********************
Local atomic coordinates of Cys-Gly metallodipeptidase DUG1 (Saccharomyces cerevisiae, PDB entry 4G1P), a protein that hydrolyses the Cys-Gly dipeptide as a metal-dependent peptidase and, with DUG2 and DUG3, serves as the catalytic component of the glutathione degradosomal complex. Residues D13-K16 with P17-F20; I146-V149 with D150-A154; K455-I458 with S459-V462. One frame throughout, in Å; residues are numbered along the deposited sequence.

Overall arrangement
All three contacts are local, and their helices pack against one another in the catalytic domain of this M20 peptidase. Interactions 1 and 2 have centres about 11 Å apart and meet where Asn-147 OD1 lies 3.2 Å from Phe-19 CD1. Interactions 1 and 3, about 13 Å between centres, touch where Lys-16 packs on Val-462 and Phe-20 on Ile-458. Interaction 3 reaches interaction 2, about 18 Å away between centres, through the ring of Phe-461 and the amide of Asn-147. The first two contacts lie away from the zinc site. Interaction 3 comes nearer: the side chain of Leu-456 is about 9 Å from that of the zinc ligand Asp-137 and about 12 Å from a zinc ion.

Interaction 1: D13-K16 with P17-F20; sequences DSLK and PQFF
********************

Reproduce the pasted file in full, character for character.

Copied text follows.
Local atomic coordinates of Cys-Gly metallodipeptidase DUG1 (Saccharomyces cerevisiae, PDB entry 4G1P), a protein that hydrolyses the Cys-Gly dipeptide as a metal-dependent peptidase and, with DUG2 and DUG3, serves as the catalytic component of the glutathione degradosomal complex. Residues D13-K16 with P17-F20; I146-V149 with D150-A154; K455-I458 with S459-V462. One frame throughout, in Å; residues are numbered along the deposited sequence.

Overall arrangement
All three contacts are local, and their helices pack against one another in the catalytic domain of this M20 peptidase. Interactions 1 and 2 have centres about 11 Å apart and meet where Asn-147 OD1 lies 3.2 Å from Phe-19 CD1. Interactions 1 and 3, about 13 Å between centres, touch where Lys-16 packs on Val-462 and Phe-20 on Ile-458. Interaction 3 reaches interaction 2, about 18 Å away between centres, through the ring of Phe-461 and the amide of Asn-147. The first two contacts lie away from the zinc site. Interaction 3 comes nearer: the side chain of Leu-456 is about 9 Å from that of the zinc ligand Asp-137 and about 12 Å from a zinc ion.

Interaction 1: D13-K16 with P17-F20; sequences DSLK and PQFF